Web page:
If you haven't made the jump to HDTV yet, here's a great reason to get with the program: the very affordable Dish Network ViP622 HD satellite receiver/DVR ($299). Not only will this magic box let you tune into HD shows (satellite and off-air), but it also packs a hefty hard disk for recording up to 25 hours of them (or 180 hours in standard-def).
Flash memory is convenient but fills up quickly. Tape is ... ugh, tape. For camcorders, the best medium might be a hard disk, and Toshiba's GSC-R60 Gigashot cam stores up to 13 hours of high-quality MPEG-2 recordings on its 60-GB drive. And for still pictures? Just snap away, my friend. Just snap away ...
Sure, the Onkyo CS-V720 minisystem ($400) is willing and able to serve as a DVD/CD player, but this sleek little number doesn't merely spin discs. It's also XM radio-ready, which means that when you get an XM Connect & Play antenna ($20) and a subscription to the satellite service ($12.95 a month), 160 channels of music, sports, news, and more will be at your fingertips.
You've gotta wonder what Freud would say about all these TV makers trying to outdo each other with the biggest screen. Then again, you also have to admit that an 80-inch plasma TV is never just an 80-inch plasma TV - not when it's the biggest you can get. Taking plasma into the 80s is the (holy crap!) $150,000 Samsung HP-R8082, whose screen has 1,920 x 1,080 pixels.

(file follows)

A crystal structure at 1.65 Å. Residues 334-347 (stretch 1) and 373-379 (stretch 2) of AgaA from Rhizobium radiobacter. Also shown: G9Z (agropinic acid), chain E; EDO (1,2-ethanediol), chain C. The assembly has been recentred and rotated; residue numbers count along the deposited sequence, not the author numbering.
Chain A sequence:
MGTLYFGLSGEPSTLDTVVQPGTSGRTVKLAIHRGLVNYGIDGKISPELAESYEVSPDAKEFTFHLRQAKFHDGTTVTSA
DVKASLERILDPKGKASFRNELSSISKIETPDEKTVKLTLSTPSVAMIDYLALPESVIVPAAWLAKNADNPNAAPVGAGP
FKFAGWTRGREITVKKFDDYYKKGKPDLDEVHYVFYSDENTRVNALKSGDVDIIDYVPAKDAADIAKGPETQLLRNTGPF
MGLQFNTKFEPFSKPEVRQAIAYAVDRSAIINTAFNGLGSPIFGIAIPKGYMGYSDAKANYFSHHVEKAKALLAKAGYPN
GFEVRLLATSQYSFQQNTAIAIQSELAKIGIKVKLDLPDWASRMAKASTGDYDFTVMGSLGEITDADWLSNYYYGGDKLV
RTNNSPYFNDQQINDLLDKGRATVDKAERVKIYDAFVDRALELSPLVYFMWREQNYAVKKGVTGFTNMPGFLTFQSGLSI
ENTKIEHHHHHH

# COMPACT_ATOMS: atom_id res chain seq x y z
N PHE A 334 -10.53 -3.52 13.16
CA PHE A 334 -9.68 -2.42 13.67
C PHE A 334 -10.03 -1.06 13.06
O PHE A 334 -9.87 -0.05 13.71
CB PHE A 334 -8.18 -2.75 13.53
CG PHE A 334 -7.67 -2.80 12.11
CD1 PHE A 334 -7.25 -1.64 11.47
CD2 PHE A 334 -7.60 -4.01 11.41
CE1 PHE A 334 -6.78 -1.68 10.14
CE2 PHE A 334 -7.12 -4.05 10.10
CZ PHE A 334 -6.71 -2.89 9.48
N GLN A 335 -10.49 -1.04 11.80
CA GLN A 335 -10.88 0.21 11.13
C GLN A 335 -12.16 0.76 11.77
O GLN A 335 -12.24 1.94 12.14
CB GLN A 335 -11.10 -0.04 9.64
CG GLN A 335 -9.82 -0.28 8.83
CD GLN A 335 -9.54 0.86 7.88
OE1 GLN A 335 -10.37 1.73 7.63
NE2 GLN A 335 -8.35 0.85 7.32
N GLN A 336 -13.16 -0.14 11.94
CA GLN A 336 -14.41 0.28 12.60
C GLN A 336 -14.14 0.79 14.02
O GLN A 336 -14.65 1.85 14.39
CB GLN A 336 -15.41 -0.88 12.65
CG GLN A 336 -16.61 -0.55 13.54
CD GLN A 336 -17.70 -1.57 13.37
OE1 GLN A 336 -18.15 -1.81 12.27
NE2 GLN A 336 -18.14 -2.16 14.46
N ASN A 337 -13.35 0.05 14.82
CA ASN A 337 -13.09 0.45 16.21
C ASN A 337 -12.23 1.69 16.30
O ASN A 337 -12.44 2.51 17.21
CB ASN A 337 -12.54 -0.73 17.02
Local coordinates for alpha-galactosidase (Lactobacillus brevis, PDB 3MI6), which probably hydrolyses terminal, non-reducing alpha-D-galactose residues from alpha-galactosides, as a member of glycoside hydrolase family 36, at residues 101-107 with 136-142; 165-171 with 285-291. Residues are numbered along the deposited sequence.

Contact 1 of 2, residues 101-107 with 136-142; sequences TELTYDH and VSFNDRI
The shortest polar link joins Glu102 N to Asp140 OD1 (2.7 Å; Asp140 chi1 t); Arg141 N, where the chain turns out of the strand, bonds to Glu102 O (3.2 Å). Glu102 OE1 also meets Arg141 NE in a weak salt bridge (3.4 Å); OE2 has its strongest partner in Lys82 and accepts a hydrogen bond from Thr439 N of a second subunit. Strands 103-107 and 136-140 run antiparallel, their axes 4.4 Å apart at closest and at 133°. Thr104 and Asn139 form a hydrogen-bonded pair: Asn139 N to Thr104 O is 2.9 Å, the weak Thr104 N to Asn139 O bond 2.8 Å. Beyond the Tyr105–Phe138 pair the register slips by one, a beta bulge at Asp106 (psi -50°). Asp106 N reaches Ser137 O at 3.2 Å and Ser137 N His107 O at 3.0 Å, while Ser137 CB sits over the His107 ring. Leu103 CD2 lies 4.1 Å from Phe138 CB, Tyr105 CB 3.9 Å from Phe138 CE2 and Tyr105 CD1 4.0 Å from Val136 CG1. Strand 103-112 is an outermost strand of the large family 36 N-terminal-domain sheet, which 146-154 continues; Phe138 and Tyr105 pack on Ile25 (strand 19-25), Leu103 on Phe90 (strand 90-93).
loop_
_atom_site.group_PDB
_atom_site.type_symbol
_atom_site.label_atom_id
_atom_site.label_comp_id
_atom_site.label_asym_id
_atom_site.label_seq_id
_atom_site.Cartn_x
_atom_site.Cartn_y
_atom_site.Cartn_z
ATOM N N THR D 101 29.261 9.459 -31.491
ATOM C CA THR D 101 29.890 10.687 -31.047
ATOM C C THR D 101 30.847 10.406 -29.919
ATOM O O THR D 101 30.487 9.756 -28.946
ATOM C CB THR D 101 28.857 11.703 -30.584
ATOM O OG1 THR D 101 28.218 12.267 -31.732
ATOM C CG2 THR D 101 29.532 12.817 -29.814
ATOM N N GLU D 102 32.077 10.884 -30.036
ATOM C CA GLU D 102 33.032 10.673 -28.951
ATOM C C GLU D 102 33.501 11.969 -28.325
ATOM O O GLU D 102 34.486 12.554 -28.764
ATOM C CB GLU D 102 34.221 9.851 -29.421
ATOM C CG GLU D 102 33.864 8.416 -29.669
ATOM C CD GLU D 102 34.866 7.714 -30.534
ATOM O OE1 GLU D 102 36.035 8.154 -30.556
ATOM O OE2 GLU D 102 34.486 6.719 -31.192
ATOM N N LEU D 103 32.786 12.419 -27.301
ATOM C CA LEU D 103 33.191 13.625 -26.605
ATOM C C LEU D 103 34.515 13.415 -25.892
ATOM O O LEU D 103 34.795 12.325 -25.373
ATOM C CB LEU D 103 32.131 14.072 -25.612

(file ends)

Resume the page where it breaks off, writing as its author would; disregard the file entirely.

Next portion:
For the most part, DVD players have migrated to the two ends of the price spectrum: no-frills players that cost less than a pepper steak, and mega-high-end machines with a list of processors so long it's like browsing the Tokyo phone book. But Harman Kardon is hanging onto the middle ground with the DVD 47 ($399).
Sony has re-established itself as a visionary TV maker with its SXRD models (see "Editors' Choice"), a variation of the difficult-to-manufacture LCoS technology. The first SXRD front projector, the Qualia 004, cost about $30,000.
Artison is all about melding speakers with home décor. No surprise, then, that it's now offering an in-wall surround speaker, the LRS-IW ($700 a pair). But this model has a couple of notable twists. First, it has a speaker enclosure that mounts inside the wall, so the wall cavity won't screw up its sound.
Even if you don't see the dock connector on the side, one look at the gloss-white finish of Kensington's SX 2000 speaker ($160) will tell you that it has to be an iPod something or other. Fitting any iPod with a dock connector, the 16-inch-wide transportable speaker uses NXT SurfaceSound technology, which produces sound by vibrating a flat panel.
There's something for everybody in Outlaw Audio's 7.1-channel Model 1070 receiver ($899 via Web only): Video fans will like its DVI connectors (compatible with HDMI jacks using optional adapters) that keep HDTV signals in digital form all the way to your TV.
Good size, good price - what more could you ask for in a TV? Okay, yeah, high-definition would be nice, and Vizio's 37-inch L37 LCD set ($1,500) has that covered, too, sporting a screen with 1,366 x 768-pixel resolution.
The latest DLP big screens from Samsung are led by the HLR5688W, which measures 56 inches (diagonal) and boasts a native resolution of 1,920 x 1,080 pixels. Yep, that's enough for ultra-high 1080p (progressive-scan) resolution, folks.